quarta-feira, 5 de junho de 2013
Alguns comentários a propósito da velhice (chamemos "a coisa" pelo seu nome)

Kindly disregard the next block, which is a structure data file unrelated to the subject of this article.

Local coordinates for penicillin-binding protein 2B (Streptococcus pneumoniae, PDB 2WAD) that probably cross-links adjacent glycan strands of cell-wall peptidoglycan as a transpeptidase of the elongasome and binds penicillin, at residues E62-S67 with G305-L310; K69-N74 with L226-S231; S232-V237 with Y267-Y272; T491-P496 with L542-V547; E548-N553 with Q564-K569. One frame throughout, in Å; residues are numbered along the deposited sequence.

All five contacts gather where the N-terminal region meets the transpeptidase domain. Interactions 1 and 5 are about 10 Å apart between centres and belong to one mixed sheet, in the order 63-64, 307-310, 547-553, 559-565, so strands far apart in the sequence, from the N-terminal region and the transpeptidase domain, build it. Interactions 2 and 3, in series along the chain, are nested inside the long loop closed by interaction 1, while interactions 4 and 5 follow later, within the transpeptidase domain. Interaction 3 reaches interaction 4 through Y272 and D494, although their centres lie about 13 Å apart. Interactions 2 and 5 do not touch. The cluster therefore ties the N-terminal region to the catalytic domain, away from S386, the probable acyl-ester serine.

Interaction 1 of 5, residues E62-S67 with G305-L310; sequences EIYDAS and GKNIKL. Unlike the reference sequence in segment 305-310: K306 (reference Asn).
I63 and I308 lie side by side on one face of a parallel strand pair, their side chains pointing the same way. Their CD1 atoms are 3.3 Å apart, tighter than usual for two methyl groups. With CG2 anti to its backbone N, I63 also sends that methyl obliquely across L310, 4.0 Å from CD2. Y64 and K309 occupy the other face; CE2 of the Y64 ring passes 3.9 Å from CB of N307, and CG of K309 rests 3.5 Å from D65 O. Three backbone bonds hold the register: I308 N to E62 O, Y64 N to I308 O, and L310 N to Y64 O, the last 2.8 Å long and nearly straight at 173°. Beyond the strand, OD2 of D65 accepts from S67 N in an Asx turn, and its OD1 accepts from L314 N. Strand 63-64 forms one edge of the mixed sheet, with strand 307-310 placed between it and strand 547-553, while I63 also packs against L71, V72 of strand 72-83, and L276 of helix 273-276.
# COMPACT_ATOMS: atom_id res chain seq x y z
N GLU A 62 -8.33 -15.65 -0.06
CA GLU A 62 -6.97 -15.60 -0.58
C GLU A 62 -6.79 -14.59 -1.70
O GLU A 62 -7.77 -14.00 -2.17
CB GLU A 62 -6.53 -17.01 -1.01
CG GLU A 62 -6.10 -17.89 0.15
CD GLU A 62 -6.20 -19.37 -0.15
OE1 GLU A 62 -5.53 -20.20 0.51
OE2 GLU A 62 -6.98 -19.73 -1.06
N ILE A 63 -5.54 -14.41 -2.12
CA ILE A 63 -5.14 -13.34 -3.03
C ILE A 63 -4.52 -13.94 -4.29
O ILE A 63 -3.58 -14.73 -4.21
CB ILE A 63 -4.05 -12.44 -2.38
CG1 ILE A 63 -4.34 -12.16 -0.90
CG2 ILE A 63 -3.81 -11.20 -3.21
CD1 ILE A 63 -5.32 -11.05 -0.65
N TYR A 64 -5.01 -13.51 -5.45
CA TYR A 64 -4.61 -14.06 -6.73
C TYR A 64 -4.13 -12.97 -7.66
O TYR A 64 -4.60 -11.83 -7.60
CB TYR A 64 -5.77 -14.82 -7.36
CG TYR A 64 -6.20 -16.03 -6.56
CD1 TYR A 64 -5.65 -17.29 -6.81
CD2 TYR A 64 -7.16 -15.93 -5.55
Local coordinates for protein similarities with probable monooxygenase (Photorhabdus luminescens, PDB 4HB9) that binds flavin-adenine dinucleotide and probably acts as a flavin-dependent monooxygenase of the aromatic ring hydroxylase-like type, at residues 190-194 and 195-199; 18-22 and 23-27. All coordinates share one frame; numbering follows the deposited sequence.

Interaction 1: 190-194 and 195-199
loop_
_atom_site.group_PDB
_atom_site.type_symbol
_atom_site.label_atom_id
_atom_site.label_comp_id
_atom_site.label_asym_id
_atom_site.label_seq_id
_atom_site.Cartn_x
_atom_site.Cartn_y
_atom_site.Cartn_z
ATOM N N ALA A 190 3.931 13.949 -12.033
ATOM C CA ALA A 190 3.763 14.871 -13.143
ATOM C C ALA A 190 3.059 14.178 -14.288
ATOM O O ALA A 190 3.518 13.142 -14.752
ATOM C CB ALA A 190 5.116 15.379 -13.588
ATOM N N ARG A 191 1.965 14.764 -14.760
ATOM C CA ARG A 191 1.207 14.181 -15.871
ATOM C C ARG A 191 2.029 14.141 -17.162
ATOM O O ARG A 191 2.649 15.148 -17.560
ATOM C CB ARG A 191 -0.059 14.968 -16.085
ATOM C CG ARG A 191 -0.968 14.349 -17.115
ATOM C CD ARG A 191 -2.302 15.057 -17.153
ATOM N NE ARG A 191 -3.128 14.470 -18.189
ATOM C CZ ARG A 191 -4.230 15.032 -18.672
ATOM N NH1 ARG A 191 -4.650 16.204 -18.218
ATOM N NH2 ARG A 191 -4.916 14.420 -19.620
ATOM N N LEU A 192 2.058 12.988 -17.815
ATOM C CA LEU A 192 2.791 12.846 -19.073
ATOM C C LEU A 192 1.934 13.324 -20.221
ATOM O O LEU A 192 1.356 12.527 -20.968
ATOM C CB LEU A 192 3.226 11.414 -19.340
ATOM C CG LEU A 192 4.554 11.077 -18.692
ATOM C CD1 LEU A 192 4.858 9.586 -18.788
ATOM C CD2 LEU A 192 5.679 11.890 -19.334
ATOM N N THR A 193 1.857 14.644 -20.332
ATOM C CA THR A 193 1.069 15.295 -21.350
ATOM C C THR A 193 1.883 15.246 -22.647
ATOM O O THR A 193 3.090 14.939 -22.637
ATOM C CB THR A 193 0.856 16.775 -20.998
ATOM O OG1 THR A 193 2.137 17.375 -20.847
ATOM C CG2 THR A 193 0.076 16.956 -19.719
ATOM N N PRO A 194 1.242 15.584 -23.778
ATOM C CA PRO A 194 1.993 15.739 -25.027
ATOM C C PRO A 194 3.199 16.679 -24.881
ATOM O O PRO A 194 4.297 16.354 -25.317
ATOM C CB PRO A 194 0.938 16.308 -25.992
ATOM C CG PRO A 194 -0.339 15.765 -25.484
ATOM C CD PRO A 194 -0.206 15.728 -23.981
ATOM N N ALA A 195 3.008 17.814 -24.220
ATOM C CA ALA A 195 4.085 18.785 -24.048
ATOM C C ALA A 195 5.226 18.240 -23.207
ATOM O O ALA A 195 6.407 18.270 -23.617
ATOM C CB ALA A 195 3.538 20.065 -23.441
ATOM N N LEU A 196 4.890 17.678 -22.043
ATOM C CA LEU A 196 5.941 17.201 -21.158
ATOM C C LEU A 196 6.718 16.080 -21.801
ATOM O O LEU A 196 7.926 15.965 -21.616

feitos pelo poeta americano Charles Simic. Podem ler o texto na íntegra no site do New York Review of Books. Ei-los... e boa disposição: "On certain days I feel like a car with too many miles on its speedometer. There’s a knock in the engine, the radiator overheats, the oil leaks, the body is rusty, the upholstery is ripped and stained, one windshield wiper doesn’t work, and the muffler is full of holes. “Don’t worry about it,” my Doc says. He insists that I’m in terrific shape despite high blood pressure, old-age diabetes, and growing deafness in both ears. He sounds like a used car salesman to me, trying to get rid of a car that’s ready for the junk yard, but I lap up his words all the same, and speed away after the checkup singing at the top of my voice and trailing a cloud of black smoke from the exhaust. At four o’clock in the morning, after a night of tossing and turning, I’m not so cocky. I go and squint at my face in the bathroom mirror and don’t like what I see. Even Peter Lorre playing a child murderer in that 1931 German movie was more wholesome to behold. Recently a reviewer complained that my new book of poems is much too preoccupied with death. He appeared to suggest that I ought to be more upbeat, dispensing serene wisdom in the autumn of my life, instead of reminding readers every chance I get of their mortality. Just you wait, I said to myself, till you reach my age and start going to funerals of your friends. Nobody warns us about that when we are young, and even if they ever did, it goes in one ear and out the other. "